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161 - 170 of 290 results for: VPGE::* ; Currently searching offered courses. You can also include unoffered courses

ENERGY 203: Stanford Climate Ventures

Solving the global climate challenge will require the creation and successful scale-up of hundreds of new ventures. This project-based course provides a launchpad for the development and creation of transformational climate ventures and innovation models. Interdisciplinary teams will research, analyze, and develop detailed launch plans for high-impact opportunities in the context of the new climate venture development framework offered in this course. Throughout the quarter, teams will complete 70+ interviews with customers, sector experts, and other partners in the emerging climatetech ecosystem, with introductions facilitated by the teaching team's unique networks in this space. Please see the course website scv.stanford.edu for more information and alumni highlights. Project lead applications are due by December 11 through tinyurl.com/scvprojectlead. Students interested in joining a project team, please briefly indicate your interest in the course at tinyurl.com/scvgeneralinterest.
Terms: Win, Spr | Units: 1-3 | Repeatable 3 times (up to 9 units total)

ENGLISH 396L: Pedagogy Seminar I

Required for first-year Ph.D students in English. Prerequisite for teaching required for Ph.D. students in English, Modern Thought and Literature and Comparative Literature. Preparation for surviving as teaching assistants in undergraduate literature courses. Focus is on leading discussions and grading papers.
Terms: Aut | Units: 2

ENGR 103: Public Speaking (ENGR 203)

Priority to Engineering students. Introduction to speaking activities, from impromptu talks to carefully rehearsed formal professional presentations. How to organize and write speeches, analyze audiences, create and use visual aids, combat nervousness, and deliver informative and persuasive speeches effectively. Weekly class practice, rehearsals in one-on-one tutorials, videotaped feedback. Limited enrollment.
Terms: Aut, Win, Spr | Units: 3
Instructors: Vassar, M. (PI)

ENGR 202S: Directed Writing Projects

Effective writing is key to academic and professional progress. 202S provides individualized writing instruction for students working on important writing projects such as dissertations, grant proposals, theses, journal articles, and teaching and research statements. The course consists of once weekly one-on-one conferences with lecturers from the Technical Communication Program. Students receive close attention to and detailed feedback on their writing to help them become more confident writers, hone their writing skills, and tackle any writing issues they may have. The TCP Director assigns each student to an instructor; meetings are scheduled by each instructor. No prerequisite. Grading: Satisfactory/No Credit. This course may be repeated for credit.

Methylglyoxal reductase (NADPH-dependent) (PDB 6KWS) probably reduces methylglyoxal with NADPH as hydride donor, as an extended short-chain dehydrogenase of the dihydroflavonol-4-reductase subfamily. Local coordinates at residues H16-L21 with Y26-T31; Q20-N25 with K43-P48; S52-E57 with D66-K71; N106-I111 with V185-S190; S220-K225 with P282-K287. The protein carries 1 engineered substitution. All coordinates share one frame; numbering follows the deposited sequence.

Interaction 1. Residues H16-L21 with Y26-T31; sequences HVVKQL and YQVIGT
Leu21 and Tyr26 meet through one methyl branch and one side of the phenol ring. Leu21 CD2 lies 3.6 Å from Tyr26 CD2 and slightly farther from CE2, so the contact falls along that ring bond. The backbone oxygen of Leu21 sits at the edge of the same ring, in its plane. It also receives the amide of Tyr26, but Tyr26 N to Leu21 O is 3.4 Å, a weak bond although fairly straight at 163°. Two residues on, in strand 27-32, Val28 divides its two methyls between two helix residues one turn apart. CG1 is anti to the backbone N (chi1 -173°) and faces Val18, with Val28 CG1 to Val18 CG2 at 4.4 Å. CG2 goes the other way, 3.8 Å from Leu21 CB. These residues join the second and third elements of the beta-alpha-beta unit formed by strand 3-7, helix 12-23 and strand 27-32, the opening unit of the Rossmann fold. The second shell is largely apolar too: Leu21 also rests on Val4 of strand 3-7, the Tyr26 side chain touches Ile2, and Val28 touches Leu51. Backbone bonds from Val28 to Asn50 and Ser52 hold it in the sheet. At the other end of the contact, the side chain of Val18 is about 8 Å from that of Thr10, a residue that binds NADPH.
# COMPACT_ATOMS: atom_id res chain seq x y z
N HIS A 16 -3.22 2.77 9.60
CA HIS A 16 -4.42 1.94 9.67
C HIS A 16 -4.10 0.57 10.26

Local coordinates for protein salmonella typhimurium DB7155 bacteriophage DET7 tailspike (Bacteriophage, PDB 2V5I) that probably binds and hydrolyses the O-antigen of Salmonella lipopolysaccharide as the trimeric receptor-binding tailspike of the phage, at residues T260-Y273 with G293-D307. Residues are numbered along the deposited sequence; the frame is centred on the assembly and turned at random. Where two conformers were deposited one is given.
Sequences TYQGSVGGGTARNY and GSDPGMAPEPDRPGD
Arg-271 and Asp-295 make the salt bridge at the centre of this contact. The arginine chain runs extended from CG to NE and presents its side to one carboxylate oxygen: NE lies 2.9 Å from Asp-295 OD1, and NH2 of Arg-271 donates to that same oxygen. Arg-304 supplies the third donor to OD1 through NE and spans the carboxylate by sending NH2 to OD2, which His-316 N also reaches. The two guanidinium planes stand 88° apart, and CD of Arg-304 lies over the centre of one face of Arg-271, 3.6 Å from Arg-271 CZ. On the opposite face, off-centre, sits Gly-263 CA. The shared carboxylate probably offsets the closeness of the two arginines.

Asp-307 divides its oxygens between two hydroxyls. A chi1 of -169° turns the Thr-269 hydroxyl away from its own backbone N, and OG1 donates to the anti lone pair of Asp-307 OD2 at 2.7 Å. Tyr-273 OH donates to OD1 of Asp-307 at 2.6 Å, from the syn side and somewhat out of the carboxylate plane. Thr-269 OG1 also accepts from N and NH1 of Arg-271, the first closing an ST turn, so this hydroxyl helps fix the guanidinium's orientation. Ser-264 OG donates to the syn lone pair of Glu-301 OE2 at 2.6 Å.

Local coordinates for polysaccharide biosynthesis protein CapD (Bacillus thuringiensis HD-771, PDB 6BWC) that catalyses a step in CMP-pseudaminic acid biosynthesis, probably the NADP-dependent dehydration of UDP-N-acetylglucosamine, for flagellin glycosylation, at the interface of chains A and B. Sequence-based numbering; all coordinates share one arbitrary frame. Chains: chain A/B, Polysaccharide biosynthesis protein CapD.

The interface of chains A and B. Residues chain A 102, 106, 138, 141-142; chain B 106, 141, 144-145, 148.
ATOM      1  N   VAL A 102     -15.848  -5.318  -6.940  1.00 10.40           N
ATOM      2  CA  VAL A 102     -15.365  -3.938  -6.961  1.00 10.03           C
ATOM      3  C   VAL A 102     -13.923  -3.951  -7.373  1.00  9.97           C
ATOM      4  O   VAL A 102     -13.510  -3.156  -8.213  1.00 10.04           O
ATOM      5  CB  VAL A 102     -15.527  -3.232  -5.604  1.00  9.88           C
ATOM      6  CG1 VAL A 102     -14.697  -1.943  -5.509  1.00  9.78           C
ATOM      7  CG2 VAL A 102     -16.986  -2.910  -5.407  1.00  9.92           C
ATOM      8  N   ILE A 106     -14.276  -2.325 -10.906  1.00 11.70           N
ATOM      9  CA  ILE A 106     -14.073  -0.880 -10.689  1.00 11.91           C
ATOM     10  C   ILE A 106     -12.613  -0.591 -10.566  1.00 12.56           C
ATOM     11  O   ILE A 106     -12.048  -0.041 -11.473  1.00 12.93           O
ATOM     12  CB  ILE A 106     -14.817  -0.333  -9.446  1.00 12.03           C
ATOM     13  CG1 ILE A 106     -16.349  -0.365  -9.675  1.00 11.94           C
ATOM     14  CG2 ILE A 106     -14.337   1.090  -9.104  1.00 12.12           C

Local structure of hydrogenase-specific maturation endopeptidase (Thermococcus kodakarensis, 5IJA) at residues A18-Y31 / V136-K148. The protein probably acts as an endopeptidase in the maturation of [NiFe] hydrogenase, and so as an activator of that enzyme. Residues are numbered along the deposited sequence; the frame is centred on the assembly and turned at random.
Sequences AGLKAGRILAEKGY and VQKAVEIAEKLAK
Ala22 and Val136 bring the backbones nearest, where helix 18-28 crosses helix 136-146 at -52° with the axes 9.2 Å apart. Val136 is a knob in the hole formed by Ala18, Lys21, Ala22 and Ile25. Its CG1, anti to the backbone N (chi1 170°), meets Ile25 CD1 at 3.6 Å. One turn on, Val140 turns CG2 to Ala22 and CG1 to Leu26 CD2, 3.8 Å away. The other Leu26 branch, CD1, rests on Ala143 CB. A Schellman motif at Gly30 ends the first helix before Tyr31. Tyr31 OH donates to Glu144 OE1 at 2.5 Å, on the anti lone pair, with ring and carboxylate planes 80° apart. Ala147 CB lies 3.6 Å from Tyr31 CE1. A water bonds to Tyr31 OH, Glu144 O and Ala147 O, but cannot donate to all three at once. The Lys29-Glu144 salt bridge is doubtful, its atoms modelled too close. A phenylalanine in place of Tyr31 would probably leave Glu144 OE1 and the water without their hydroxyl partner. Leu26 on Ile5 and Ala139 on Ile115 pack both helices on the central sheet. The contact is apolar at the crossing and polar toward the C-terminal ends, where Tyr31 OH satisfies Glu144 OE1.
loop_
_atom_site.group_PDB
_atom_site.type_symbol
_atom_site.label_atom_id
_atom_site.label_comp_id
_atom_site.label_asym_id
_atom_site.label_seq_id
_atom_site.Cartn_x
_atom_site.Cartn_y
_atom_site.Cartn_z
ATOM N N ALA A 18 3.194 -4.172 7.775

Terms: Aut, Win, Spr | Units: 1 | Repeatable for credit

ENGR 202W: Technical Communication

To be effective as an engineer or scientist, you must communicate your cutting-edge research and projects effectively to a broad range of audiences: your professors, your fellow students, your colleagues in the field, and sometimes the public. ENGR. 202W offers a collaborative environment in which you will hone your communication skills by writing and presenting about a project of your choosing and working on your CV/resume. ENGR202W is a practicum (supervised practical application) that helps you build toward a complete skillset for technical communication in the twenty-first century. Through interactive presentations and activities, group workshops, and individual conferences, you will learn best practices for communicating to academic and professional audiences for a range of purposes.
Terms: Aut, Win, Spr | Units: 3

ENGR 203: Public Speaking (ENGR 103)

Priority to Engineering students. Introduction to speaking activities, from impromptu talks to carefully rehearsed formal professional presentations. How to organize and write speeches, analyze audiences, create and use visual aids, combat nervousness, and deliver informative and persuasive speeches effectively. Weekly class practice, rehearsals in one-on-one tutorials, videotaped feedback. Limited enrollment.
Terms: Aut, Win, Spr | Units: 3